With new initiatives that put hospitals at risk for what happens to patients for as long as 90 days after discharge, case managers need to look at resources in the community when creating a discharge plan.
- Assess your patients’ medical and psychosocial needs after they leave the hospital and make sure they are connected with community services that can help them stay safe and healthy.
- Gather a comprehensive list of community organizations that can provide assistance and support for patients after discharge and create alliances with them.
- Assess your patient population and identify any gaps in transitions, then work to fill them, even if your hospital isn’t yet at risk for patients after discharge.
Remember when “coordinate care beyond hospital walls” meant collaborating with skilled nursing facilities and home health agencies? Not anymore.
With new initiatives such as bundled payments and Medicare spending per beneficiary, CMS and other payers put hospitals at risk for as long as 90 days after the patient is discharged from the hospital. This means case managers are going to have to expand their care coordinating efforts to organizations in the community that can help meet patients’ medical and psychosocial needs long after they leave the hospital.
“Traditionally, case managers were responsible for patients from curb to curb. Now, as the focus shifts to transitions of care and hospitals become at risk for what happens to patients after discharge, case managers need to look at the bigger picture of the entire community when they plan the post-acute short-term and long-term arrangements for patients,” says Cheryl Warren, MS, RN, CMAC, chief clinical integration officer for Hallmark Health, a network of community hospitals and health centers in the Boston area.
CMS launched its first bundled payment initiative, the voluntary Bundled Payments for Care Improvement, in 2013, and has been steadily adding episodes of care. The mandatory Comprehensive Care for Joint Replacement bundled payment initiative began April 1 in 67 markets, and the Oncology Care Model bundled payment program with 200 physician groups and 17 payers launched July 1. CMS has proposed a mandatory bundled payments pilot project for acute myocardial infarction and coronary bypass surgery to begin July 1, 2017, and announced plans to add hip and knee fractures to the mandatory orthopedic bundled payment program.
The Medicare spending-per-beneficiary initiative, the Value-Based Purchasing Program, and the readmission reduction program all base reimbursement at least partially on what happens after discharge. In addition, CMS’ proposed discharge planning conditions of participation includes requirements that case managers take available community resources into consideration when creating a discharge plan.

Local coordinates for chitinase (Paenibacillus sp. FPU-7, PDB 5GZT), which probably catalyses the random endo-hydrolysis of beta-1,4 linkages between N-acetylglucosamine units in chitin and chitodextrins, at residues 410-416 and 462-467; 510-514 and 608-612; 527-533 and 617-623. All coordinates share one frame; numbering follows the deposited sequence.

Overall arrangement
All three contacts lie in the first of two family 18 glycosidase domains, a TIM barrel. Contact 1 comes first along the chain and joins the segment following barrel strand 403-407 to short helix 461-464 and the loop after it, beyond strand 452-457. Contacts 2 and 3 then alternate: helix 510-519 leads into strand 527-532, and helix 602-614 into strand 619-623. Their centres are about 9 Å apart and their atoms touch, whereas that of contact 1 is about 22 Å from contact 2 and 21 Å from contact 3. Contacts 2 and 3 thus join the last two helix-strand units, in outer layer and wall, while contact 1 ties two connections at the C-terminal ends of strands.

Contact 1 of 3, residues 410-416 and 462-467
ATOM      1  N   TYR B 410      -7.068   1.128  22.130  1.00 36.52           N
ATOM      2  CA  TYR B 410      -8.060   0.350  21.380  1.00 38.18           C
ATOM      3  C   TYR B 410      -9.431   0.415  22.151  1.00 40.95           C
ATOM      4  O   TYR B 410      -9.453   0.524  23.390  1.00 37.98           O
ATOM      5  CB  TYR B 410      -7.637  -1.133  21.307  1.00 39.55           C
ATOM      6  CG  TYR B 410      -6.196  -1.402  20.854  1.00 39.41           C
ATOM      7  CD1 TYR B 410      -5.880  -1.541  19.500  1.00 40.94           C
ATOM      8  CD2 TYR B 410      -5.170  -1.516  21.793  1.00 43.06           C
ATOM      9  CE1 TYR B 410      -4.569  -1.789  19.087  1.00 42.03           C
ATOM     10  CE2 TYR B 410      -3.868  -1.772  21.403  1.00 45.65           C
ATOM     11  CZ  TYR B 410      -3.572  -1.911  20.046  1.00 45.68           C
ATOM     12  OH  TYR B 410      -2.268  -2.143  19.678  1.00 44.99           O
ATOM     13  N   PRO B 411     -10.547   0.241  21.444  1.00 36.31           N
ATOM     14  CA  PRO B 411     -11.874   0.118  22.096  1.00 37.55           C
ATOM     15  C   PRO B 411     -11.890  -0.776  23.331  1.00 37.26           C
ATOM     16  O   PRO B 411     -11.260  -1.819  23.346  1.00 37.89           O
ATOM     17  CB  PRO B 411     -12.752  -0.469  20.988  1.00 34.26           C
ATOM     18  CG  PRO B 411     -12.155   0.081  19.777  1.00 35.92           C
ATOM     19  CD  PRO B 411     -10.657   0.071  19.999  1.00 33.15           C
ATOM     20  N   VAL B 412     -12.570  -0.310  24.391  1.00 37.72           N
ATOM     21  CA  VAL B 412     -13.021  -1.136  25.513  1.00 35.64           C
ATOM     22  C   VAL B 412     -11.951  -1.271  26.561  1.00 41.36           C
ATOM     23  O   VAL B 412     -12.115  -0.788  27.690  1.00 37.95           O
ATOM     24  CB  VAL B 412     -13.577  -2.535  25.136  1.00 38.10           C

“The writing is on the wall: Payment reform is not going to go away, and hospital case managers need think about whether their patients are going to need help with another transition after the initial post-acute services are complete,” says Cheri Bankston, RN, MSN, director of clinical advisory services for Curaspan, a subsidiary of naviHealth.
To survive in the changing healthcare market, hospitals are going to have to look at new ways of doing things, adds Angie Roberson, MSN, RN, ACM, director of case management at Spartanburg (SC) Regional Health System.
“As we try to shift from volume to value in the healthcare industry, the key is to go beyond collaborating with the post-acute providers and to be involved in the community. It means more than collaborating with what we think of as healthcare providers — it means developing relationships with Meals on Wheels, United Way organizations, and local charitable organizations,” Roberson says. (For more details on Spartanburg Regional Health System’s community partnerships, see related article in this issue.)
Hospitals are becoming increasingly at risk for the cost of patient care after discharge, points out Donna Zazworsky, RN, MS, CCM, FAAN, principal of Zazworsky Consulting in Tucson, AZ. This means that case managers need to develop relationships with community resources that can help meet patients’ needs in the community after discharge, she adds.
“Without question, in today’s healthcare environment it is critical for hospitals to work with community agencies and to ensure that there is some kind of care coordination for patients who need it after they are discharged,” Zazworsky says.
Even if patients are being discharged to home, case managers need to have transition care in place to create a seamless handoff from the hospital to the patient’s primary care provider, or, in some cases, a federally qualified health center, Zazworsky adds.